"I think we are going to see more people becoming more open and a lot of people who are going to be seeking spiritual answers," said Brad Carmichael*, a Christian worker who has spent time in Egypt. "I also believe there are going to be a lot of people who will become a lot more dedicated , including Islam."
Carmichael said that the socioeconomic structure in Egypt -- and primarily in the capital city of Cairo -- has dramatically shifted Egypt in recent years from being family-centric, often with extended families occupying multiple floors of the same high-rise apartment, to separation and isolation from family members. The result is an uncertainty about how to exist in a shifting culture. It raises a lot of questions in their minds, Carmichael said.
"Whereas is common to us," Carmichael said, "that's not common to them, so in all these new dynamics people are going to look to something to be an anchor. Where they are going to look is unfortunately very limited, so the posture of the church both from within Egypt and without is going to be very important. This is a key time for us. Some are going to their answer in Islam. But others are going to look elsewhere."
To the Western world the chaos in Egypt and Tunisia may appear to have been a spontaneous event, Carmichael said, but it has been "brewing for some time." The protests in Egypt particularly, according to The Economist magazine, were not initiated by an uneducated mob but by socially connected, urban professionals and university students with few -- if any -- future job prospects.
A variety of news sources have reported the causes for widespread protests as being attributed to a housing shortage, shortages of food and high food prices, low wages and limited employment opportunities for a population whose majority (45 million-plus) is 25 years of age or younger (the median age of the United States is 38.6, according to the CIA Factbook).
"The perception of people from the outside may be that Egyptians want to get out of their situation," Carmichael said. "That's not true. The majority of Egyptians I know want to stay there. That's where their life is, where their families are. They love Egypt, but they don't know anymore how to make all the pieces fit together."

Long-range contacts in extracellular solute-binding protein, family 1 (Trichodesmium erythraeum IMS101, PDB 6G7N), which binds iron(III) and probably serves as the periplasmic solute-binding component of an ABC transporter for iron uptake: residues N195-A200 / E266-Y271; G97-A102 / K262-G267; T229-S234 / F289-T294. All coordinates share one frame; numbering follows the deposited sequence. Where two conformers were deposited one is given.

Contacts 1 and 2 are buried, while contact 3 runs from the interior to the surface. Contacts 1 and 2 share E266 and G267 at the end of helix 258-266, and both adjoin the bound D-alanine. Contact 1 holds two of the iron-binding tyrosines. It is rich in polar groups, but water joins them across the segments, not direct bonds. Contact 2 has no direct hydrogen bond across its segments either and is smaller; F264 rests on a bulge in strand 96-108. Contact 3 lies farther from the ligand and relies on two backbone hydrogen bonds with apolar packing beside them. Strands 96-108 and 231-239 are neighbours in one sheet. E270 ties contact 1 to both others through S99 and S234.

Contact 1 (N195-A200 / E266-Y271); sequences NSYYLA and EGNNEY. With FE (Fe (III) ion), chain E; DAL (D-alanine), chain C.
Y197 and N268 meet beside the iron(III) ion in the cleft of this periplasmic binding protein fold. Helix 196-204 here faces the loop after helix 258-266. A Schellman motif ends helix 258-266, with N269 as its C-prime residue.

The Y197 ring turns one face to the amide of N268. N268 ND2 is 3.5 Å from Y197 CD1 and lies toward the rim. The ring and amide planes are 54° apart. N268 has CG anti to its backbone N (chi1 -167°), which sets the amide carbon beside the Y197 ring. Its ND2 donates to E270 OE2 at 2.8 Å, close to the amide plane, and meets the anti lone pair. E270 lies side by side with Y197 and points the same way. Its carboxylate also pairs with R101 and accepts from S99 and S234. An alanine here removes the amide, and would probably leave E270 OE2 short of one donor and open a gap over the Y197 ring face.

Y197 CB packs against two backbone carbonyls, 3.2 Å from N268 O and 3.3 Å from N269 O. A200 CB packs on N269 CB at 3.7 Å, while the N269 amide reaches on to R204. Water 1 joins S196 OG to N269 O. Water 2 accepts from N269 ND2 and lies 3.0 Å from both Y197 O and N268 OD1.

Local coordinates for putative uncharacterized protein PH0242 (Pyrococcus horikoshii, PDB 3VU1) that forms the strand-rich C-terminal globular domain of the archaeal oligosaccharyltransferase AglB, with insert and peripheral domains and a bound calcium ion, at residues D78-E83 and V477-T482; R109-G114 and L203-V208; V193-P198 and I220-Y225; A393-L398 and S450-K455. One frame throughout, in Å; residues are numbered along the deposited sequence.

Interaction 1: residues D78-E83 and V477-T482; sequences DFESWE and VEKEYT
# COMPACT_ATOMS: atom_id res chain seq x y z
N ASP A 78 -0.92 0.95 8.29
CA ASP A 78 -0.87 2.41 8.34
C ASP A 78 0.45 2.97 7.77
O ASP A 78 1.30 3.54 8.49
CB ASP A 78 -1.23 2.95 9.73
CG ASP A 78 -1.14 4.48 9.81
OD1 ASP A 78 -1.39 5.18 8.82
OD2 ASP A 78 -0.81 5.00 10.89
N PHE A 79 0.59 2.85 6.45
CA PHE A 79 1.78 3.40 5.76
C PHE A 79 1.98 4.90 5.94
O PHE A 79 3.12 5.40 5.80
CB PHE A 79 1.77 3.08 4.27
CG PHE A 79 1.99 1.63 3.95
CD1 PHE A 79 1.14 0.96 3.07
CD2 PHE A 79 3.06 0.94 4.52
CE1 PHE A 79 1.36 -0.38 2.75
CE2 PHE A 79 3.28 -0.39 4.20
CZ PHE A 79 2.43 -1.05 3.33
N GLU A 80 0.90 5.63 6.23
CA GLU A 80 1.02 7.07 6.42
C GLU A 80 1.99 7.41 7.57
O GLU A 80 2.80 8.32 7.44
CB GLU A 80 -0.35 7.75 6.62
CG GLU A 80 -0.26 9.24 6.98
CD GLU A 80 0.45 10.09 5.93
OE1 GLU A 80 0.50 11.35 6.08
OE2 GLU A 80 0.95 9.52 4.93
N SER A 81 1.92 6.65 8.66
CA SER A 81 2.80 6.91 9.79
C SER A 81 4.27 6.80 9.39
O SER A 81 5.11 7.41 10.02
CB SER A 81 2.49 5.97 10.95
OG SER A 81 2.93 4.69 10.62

Men in Egyptian culture have the responsibility to provide for their families, beginning with purchasing a home before marriage, but with the shortage of housing and wages hovering around $100 (U.S.) per month, prospects are dim. The need to generate more income for families has driven more women to the workforce, further reshaping traditional Egyptian culture, especially when children are involved.
Many of the factors that led to demonstrations in Egypt and Tunisia are present in neighboring countries around the region. Long-tenured political leaders are being challenged to change their policies to improve living conditions for people -- or get out of office. Although certain of their cause, people have given less thought to what comes next. It leaves many searching, Carmichael said.
"You see many more women in Cairo with their heads covered now than you did before the 1970s," Carmichael said. "Egypt has for a long time been a bit more secular than some of the countries around it and that isn't the case so much anymore. However, the religion they've gravitated toward hasn't been able to completely answer their questions. There is an angst that they feel with all the changes going on.
"At the same time it is a patriarchal culture and forsaking the religion of your father and grandfather brings great shame to yourself and to your family. But you also have this dynamic with the medium age being so young. The young are a lot more because they are globally connected through mobile devices and are exposed to a lot more. We need to look at the family as a unit and hope the patriarchs can be influenced, but it's sad to think that if Egyptians are going to be reached with the Gospel it may happen through the younger generations and it may skip the older ones."
Carmichael said in light of everything that is happening in Egypt and across the region, the Western church must recognize that an opportunity is blossoming that can't be missed.
"Egyptian culture is very segmented in so many ways," he said. "But what we've seen is many of those barriers that were there beginning to crumble as neighbors stood side by side in the streets defending their homes and families. Where once they recognized their neighbors, now they know their neighbors.
"I'm hopeful that the common ground that has been established will create new networks through which the Gospel will spread and we as Christians need to be praying for that to happen."
*Name changed. Reed Flannigan is an International Mission Board writer based in Europe.
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